Only last year it felt as though “volatility was AWOL and stocks moved steadily higher on a path that could be traced by a ruler”, as Randall Forsyth puts it in Barron’s. These days America’s Dow Jones index swings by hundreds of points on a daily, or even hourly, basis. Global markets had a positive start to the week as there was no immediate reprisal to the strike on Syria, while receding fears over trade have also buoyed sentiment.
The worry is that the US and China could fulfil their threats to impose 25% tariffs on $150bn of each other’s exports. But Donald Trump’s sabre-rattling
may merely be a bargaining strategy, Keith Wade of Schroders told The Times. Trump “has been wary of putting tariffs on goods which the US consumer would notice, such as iPhones”. He expects China and the US to reach a deal on trade that could be “held up as a victory” ahead of the US midterm elections in November.
The world can shrug off this trade spat
Trump last week again said he wanted to negotiate with China. This also suggests that a deal is the most likely outcome, according to Capital Economics. But even if the tariffs go ahead, there will be little direct impact on the world economy: $150bn worth of exports comprise just 0.8% and 1.2% of GDP in the US and China respectively. Other big economies are “generally not that exposed to US-China trade through global supply chains”. There would, of course, be a short-term effect on market and business confidence, which would undermine global growth.
While investors have become a bit more upbeat on the trade outlook in the past few days, they are also looking forward to a “monster” US earnings season, says John Authers in the Financial Times. Usually, firms talk down their expectations as the earnings season approaches, ensuring that their shares bounce when they exceed their lowered expectations. This time they’ve dispensed with this charade and become increasingly bullish.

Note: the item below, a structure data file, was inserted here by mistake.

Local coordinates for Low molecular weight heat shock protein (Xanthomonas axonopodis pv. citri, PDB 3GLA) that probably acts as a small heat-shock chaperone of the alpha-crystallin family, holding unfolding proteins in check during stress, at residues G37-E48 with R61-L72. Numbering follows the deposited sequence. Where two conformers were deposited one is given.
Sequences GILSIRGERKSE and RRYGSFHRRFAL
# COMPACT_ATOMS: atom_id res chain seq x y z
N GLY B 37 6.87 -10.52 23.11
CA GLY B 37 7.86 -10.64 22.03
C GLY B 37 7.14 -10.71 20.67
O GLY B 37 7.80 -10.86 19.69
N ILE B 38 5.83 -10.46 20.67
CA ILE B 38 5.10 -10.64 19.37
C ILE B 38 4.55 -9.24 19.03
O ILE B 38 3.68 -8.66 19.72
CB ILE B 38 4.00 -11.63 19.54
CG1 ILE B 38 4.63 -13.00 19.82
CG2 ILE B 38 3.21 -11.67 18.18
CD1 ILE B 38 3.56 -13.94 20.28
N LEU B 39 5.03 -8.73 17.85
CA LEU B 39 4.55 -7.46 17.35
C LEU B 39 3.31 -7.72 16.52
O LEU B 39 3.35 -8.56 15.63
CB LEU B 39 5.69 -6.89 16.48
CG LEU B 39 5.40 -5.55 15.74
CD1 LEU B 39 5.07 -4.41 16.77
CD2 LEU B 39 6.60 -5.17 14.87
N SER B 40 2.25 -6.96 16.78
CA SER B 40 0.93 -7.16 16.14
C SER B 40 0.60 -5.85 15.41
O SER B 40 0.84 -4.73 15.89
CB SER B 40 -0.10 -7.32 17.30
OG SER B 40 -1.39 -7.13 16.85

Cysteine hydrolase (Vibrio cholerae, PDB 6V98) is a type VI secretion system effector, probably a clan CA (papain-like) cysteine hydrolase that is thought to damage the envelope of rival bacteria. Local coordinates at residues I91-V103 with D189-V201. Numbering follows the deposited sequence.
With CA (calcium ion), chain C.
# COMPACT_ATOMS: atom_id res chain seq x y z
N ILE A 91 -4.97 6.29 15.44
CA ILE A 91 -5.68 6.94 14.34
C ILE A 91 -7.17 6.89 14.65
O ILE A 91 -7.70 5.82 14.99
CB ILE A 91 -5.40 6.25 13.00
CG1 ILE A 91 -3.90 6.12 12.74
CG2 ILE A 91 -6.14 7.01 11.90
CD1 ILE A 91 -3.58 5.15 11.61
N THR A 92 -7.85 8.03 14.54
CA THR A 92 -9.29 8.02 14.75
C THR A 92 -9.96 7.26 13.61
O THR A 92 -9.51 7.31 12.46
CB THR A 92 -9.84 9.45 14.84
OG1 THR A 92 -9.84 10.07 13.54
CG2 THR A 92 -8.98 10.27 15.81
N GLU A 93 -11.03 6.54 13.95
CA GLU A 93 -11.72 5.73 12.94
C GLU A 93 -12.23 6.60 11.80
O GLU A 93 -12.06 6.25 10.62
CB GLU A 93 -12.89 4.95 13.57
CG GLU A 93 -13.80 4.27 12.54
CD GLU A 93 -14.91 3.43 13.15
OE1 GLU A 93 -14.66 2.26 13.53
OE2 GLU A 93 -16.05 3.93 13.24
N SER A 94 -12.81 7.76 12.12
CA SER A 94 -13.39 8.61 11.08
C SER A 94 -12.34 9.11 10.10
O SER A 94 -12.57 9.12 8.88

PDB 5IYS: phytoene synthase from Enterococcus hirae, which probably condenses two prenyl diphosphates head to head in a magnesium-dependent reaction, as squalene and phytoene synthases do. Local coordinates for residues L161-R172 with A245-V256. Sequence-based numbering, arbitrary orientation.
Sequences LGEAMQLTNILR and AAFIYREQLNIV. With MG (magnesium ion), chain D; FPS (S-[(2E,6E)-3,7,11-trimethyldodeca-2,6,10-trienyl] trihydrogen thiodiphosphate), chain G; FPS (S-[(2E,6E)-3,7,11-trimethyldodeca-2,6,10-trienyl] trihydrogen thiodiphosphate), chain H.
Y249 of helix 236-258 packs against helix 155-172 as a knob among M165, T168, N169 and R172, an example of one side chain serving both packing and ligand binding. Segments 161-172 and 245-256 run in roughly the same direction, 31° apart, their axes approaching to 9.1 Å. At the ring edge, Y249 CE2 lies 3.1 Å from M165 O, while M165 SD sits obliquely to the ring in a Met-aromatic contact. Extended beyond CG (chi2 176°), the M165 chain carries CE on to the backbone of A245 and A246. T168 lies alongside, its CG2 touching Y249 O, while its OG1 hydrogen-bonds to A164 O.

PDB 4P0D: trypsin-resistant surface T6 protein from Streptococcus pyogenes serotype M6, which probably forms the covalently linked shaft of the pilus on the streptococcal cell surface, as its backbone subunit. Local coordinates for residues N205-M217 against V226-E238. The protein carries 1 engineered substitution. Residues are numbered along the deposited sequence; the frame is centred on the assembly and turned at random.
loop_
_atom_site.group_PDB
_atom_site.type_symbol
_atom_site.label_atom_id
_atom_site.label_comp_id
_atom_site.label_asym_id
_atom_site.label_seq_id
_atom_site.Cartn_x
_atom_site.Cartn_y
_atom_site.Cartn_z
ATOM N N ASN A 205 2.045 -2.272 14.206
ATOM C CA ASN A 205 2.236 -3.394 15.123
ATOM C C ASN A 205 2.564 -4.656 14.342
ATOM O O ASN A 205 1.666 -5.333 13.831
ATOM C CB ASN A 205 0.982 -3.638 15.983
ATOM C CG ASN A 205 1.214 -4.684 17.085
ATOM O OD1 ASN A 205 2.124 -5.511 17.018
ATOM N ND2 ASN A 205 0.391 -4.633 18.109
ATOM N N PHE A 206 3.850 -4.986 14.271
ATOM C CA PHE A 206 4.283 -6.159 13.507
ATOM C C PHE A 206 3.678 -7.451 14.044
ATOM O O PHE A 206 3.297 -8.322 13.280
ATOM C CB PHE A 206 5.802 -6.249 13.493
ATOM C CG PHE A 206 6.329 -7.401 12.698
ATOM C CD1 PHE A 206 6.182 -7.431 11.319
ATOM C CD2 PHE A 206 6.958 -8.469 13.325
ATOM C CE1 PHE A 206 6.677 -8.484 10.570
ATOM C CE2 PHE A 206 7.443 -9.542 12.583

Can profits keep climbing?
This is due to the corporate tax cut agreed late last year, which analysts reckon will add 7% to year-on-year earnings-per-share growth in the first quarter of 2018. Profits are expected to have risen by over a fifth overall. This prospect explains why stocks have not fallen through their February lows. In the last 25 years, “share prices and earnings per share have tracked each other almost perfectly”, says Authers; in the past five years 80% of the S&P 500’s gains have come during earnings season. Still, given the forecasts, stocks bear “an unduly heavy burden of expectation”. With valuations so high, there is little room for error, while historically high margins look set to come under pressure as the labour market tightens in the months ahead. So while earnings may boost stocks for now, in the longer term the momentum they provide is likely to ebb.